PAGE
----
Borecki v. Safeguard Security and Communications Incorporated et al

Filing 10

ORDER Plaintiff's Motion to Permit Filing of Administrative Record in Portable Document Format on Compact Disc (Doc. 3 ) is dismissed as moot. Defendant's Motion to Dismiss (Doc. 6 ) is granted. Plaintiff will pay Defendants' costs, but attorney's fees will not be awarded. The Clerk of Court is directed to terminate this action. Signed by Judge G Murray Snow on 4/17/2012.(KMG)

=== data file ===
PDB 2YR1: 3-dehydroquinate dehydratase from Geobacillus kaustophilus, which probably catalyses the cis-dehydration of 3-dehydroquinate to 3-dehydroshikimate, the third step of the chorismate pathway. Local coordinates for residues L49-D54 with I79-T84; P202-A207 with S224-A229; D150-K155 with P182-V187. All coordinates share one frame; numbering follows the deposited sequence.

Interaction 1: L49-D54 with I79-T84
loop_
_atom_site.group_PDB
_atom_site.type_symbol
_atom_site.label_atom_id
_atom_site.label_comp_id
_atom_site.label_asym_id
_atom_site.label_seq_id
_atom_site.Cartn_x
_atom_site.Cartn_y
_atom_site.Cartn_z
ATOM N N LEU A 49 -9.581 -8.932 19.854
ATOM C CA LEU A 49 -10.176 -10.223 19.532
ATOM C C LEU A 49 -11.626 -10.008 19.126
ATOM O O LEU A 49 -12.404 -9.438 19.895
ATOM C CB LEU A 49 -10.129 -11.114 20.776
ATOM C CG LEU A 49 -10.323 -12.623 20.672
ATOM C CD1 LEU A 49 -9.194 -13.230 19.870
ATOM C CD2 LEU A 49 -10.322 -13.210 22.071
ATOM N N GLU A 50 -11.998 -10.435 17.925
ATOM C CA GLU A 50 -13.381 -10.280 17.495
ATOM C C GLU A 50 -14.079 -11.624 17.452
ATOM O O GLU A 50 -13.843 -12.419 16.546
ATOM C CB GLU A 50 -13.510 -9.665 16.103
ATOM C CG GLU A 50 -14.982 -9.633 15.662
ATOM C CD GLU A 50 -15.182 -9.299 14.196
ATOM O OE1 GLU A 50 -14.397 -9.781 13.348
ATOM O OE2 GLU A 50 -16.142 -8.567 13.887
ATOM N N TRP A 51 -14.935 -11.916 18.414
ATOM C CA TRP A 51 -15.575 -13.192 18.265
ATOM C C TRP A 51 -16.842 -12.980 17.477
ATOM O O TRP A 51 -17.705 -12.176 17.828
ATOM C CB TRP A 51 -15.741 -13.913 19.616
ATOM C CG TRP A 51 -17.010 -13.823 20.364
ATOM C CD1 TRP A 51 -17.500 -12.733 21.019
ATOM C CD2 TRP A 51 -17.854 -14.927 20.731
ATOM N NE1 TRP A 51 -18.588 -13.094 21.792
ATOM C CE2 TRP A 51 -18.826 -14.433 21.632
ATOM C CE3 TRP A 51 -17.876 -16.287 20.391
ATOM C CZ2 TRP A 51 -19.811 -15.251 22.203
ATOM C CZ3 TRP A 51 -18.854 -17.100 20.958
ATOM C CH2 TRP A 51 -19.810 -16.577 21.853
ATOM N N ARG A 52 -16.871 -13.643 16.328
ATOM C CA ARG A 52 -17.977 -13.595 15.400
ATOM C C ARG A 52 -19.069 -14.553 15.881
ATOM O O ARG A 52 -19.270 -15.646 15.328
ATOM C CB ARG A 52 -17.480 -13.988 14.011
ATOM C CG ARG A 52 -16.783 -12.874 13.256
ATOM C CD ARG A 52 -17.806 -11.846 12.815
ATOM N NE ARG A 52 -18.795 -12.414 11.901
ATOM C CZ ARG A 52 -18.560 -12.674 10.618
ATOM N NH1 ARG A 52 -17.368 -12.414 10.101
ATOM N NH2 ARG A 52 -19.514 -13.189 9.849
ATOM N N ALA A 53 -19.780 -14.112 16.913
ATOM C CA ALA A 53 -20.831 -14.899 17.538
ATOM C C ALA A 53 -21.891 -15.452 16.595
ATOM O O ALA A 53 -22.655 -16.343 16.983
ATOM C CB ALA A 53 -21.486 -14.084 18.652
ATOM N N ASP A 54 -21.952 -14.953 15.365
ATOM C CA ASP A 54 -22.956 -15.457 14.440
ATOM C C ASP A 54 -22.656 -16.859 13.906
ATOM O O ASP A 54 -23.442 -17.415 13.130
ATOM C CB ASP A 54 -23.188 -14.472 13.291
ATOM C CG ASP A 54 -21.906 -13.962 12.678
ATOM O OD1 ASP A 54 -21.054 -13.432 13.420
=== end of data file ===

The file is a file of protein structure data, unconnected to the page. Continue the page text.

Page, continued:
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1 WO 2 3 4 5 6 IN THE UNITED STATES DISTRICT COURT 7 FOR THE DISTRICT OF ARIZONA 8 9 10 11 12 13 14 15 ) ) ) Plaintiff, ) ) vs. ) ) Safeguard Security & Communications,) ) Inc. et al., ) ) Defendants. ) ) Henryk S. Borecki, No. CV-11-1983-PHX-GMS ORDER 16 17 Pending before the Court are Plaintiff’s Motion to Permit Filing of Administrative 18 Record in Portable Document Format on Compact Disc (Doc. 3) and Defendant’s Motion to 19 Dismiss. (Doc. 6). For the reasons discussed below, Defendant’s motion is granted and 20 Plaintiff’s motion is dismissed as moot. 21 BACKGROUND 22 From March 22, 2006 through July 30, 2010, Plaintiff worked as an Access Control 23 Officer for Defendant Safeguard Security & Communications, Inc. (“Safeguard”) at the 24 Landmark Condominium in Phoenix, Arizona. (Doc. 1-1 at 9–12). Safeguard fired Plaintiff 25 early in the morning on July 30, 2010. (Doc. 1 ¶ 1). 26 Plaintiff filed for unemployment insurance, and an administrative hearing was held 27 on October 15, 2010. (Doc. 1 ¶ 16). According to the complaint, at the hearing, Defendants 28 testified falsely, produced forged documents, and concealed Plaintiff’s annual performance 1 reviews, which documented an “exemplary and unblemished” previous record with 2 Safeguard. (Doc. 1 ¶ 18–19). 3 The complaint contains two claims for relief. In Claim One, Plaintiff seeks 4 compensation under 42 U.S.C. § 1983 (2006), alleging that Defendants deprived him of his 5 constitutional rights of Due Process and Equal Protection, his right to a fair hearing, and his 6 right to unemployment insurance. (Doc. 1 ¶¶ 20–21). In Claim Two, he seeks compensation 7 for “Outrageous and Contumacious Fraud,” alleging that Defendants made statements and 8 submitted documents at the hearing that they knew were false, that they intended to deceive 9 the administrative law judge (“ALJ”) at the hearing, that the ALJ was in fact deceived, and 10 that Defendant was damaged as a result. (Doc. 1 ¶¶ 22–26). 11 12 DISCUSSION I. Legal Standard 13 To survive dismissal for failure to state a claim pursuant to Federal Rule of Civil 14 Procedure 12(b)(6), a complaint must contain more than “labels and conclusions” or a 15 “formulaic recitation of the elements of a cause of action”; it must contain factual allegations 16 sufficient to “raise a right to relief above the speculative level.” Bell Atl. Corp. v. Twombly, 17 550 U.S. 544, 555 (2007). When analyzing a complaint for failure to state a claim under Rule 18 12(b)(6), “[a]ll allegations of material fact are taken as true and construed in the light most 19 favorable to the non-moving party.” Smith v. Jackson, 84 F.3d 1213, 1217 (9th Cir. 1996). 20 However, legal conclusions couched as factual allegations are not given a presumption of 21 truthfulness, and “conclusory allegations of law and unwarranted inferences are not sufficient 22 to defeat a motion to dismiss.” Pareto v. FDIC, 139 F.3d 696, 699 (9th Cir. 1998). 23 II. Analysis 24 Defendant’s two claims will be discussed in turn. 25 A. 26 Section 1983 of Title 42 of the U.S. Code provides a cause of action for persons who 27 have been deprived their constitutional rights by persons acting under color of law. Section 28 1983 “is not itself a source of substantive rights” but only provides a cause of action “for Section 1983 -2- 1 vindicating federal rights elsewhere conferred.” Baker v. McCollan, 443 U.S. 137, 144 n.3 2 (1979).1 Ordinarily, private actors cannot be liable in § 1983 cases because the “under color 3 of law” requirement applies only to public officials or others “clothed with the authority of 4 state law.” West v. Atkins, 487 U.S. 42, 49 (1988) (internal quotation omitted). Private actors 5 may meet the state action requirement, however, when they are “jointly engaged with state 6 officials in the challenged action.” Dennis v. Sparks, 449 U.S. 24, 27–28 (1980) (holding that 7 a party who bribed a judge was acting under color of state law because the outcome of the 8 hearing was “the product of a corrupt conspiracy” between the party and the judge). 9 Here, Plaintiff alleges that Defendants testified falsely, produced fabricated 10 documents, and concealed relevant documents at Plaintiff’s unemployment hearing. (Doc. 11 1 ¶¶ 20–21). He does not allege that Defendants acted in concert with the administrative law 12 judge, or that the outcome of the hearing was the product of a conspiracy between the 13 administrative law judge and the Defendants. He claims that Defendants intended to deceive 14 the administrative law judge when they presented false testimony, and that the administrative 15 law judge would not have ruled in Defendants’ favor had he known that their representations 16 were false. (Doc. 1 ¶¶ 22–25). Plaintiff claims that when they testified, Defendants were 17 “acting under the color of the Arizona Revised Statutes governing the dispensation of 18 unemployment compensation.” (Doc. 1 ¶ 21). As Defendants note, “[i]t is beyond question 19 that, when a private party gives testimony in open court in a criminal trial that act is not 20 performed ‘under color of law.’” Briscoe v. LaHue, 460 U.S. 325, 330 (1983). Although the 21 language in Briscoe is specific to criminal trials, the principle is broad—when a private actor 22 takes action within the framework of a public tribunal, those actions are not taken “under 23 color of law” merely because the tribunal is legally authorized. Cf. Polk Cty. v. Dodson, 454 24 U.S. 312, 324 (1982) (Public defender does not act under color of state law “in exercising 25 her independent professional judgment in a criminal proceeding”). Plaintiff argues that the 26 27 28 1 Plaintiff does not explain in his complaint how his right to state unemployment benefits gives rise to a § 1983 claim for the depravation of a federal right. -3- 1 fact that the Arizona legislature has criminalized making false statements during an 2 employment hearings has “overturn[ed] and displace[d] the common law rule” set forth in 3 Briscoe. (Doc. 8 at 8, citing A.R.S. § 23-786). Briscoe discusses the common law in 4 connection with its holding that police officers—who do act under color of law when they 5 testify at criminal trials—are afforded absolute immunity from suits for damages based on 6 such testimony. See Briscoe, 460 U.S. at 336–38. The holding that private actors do not act 7 under color of law when they testify was based on a statutory interpretation of Section 1983, 8 and is not disturbed by criminal perjury statutes.2 9 B. Fraud 10 “A showing of fraud requires (1) a representation; (2) its falsity; (3) its materiality; 11 (4) the speaker’s knowledge of its falsity or ignorance of its truth; (5) the speaker’s intent that 12 it be acted upon by the recipient in the manner reasonably contemplated; (6) the hearer’s 13 ignorance of its falsity; (7) the hearer’s reliance on its truth; (8) the right to rely on it; (9) his 14 consequent and proximate injury.” Echols v. Beauty Built Homes, Inc., 132 Ariz. 498, 500, 15 647 P.2d 629, 631 (1982). Plaintiff contends that the allegedly false testimony constituted 16 fraud because Defendants knew it was false and because the administrative law judge relied 17 on the testimony’s truth when ruling to Plaintiff’s disadvantage. (Doc. 1 ¶¶ 22-26). Plaintiff 18 notes that the elements of fraud require that “the hearer” be deceived, and contends that his 19 claim may proceed even though the administrative law judge, rather than Plaintiff, was 20 deceived by the statements, since the administrative law judge was “the hearer” of the false 21 statements. (Doc. 9 at 10). If Defendants engaged in fraud by deceiving the ALJ, however, 22 Plaintiff would not merely be required to show that the ALJ relied on the statement but also 23 show “his consequent and proximate injury.” Echols, 132 Ariz. at 500. Plaintiff does not 24 25 26 2 27 28 Indeed, perjury was a crime long before Briscoe was decided. See Briscoe, 460 U.S. at 339 n.22 (discussing history of “the imposition of criminal liability on persons for conspiracy to give false evidence”). -4- 1 allege that the ALJ was damaged by relying on the false statement.3 Plaintiff claims that 2 Defendants deceived the ALJ, and that Plaintiff was subsequently injured. These facts do not 3 state a fraud claim.4 4 Plaintiff claims that Defendants deceived a third party, and that Plaintiff was injured 5 when the third party relied on the truth of Defendants’ statements. Even if true, these facts 6 would not state a claim for fraud, and Claim Two is dismissed. 7 C. Other Matters 8 Plaintiff has moved for permission to file the administrative record in a digital format. 9 (Doc. 3). Plaintiff’s claims cannot succeed because he has filed a § 1983 suit against private 10 parties who were not acting under color of law and because he has failed to allege the 11 elements of fraud. The Court therefore need not review the administrative record in this case. 12 Plaintiff’s motion is dismissed as moot. 13 Defendants have asked the Court to strike references in Plaintiff’s prayer for relief to 14 antiquated means of resolving disputes, such as trial by personal combat and Elizabethan-era 15 punishments for forgery. (Doc. 6 at 13). These references may be irrelevant to Plaintiff’s 16 complaint, but are not “impertinent and scandalous” and need not be struck. FED. R. CIV. P. 17 12(f). Likewise, Defendants have asked this court to award attorney’s fees, and have included 18 documentation detailing Plaintiff’s previous challenges, including appeals of the 19 administrative hearing and state court litigation. (Doc. 7). Although Plaintiff’s complaint is 20 hereby dismissed, Defendants have not presented “clear and convincing evidence that the 21 claim or defense constitutes harassment, is groundless and is not made in good faith.” A.R.S. 22 § 12-341.01. No attorney’s fees will be awarded. As the successful party, however, 23 24 25 26 27 28 3 Even if he were to allege that the ALJ was damaged and therefore defrauded, he has not claimed that he is bringing suit on the ALJ’s behalf. 4 Plaintiff argues by way of analogy that a person whose bank deposits are improperly given to an imposter who deceives a bank teller ought to be able to sue the imposter. Although the depositor in the analogy may have some avenue of recovery, a fraud suit claiming that the imposter defrauded the depositor would not succeed. (Doc. 9 at 11). -5- 1 Defendants will be permitted to recover their costs. A.R.S. § 12-341. 2 IT IS THEREFORE ORDERED: 3 1. 4 Plaintiff’s Motion to Permit Filing of Administrative Record in Portable Document Format on Compact Disc (Doc. 3) is dismissed as moot. 5 2. Defendant’s Motion to Dismiss (Doc. 6) is granted. 6 3. Plaintiff will pay Defendants’ costs, but attorney’s fees will not be awarded. 7 4. The Clerk of Court is directed to terminate this action. 8 DATED this 17th day of April, 2012. 9 10 11 12 13 14 15 16 17 18 19 20 21 22 23 24 25 26 27 28 -6-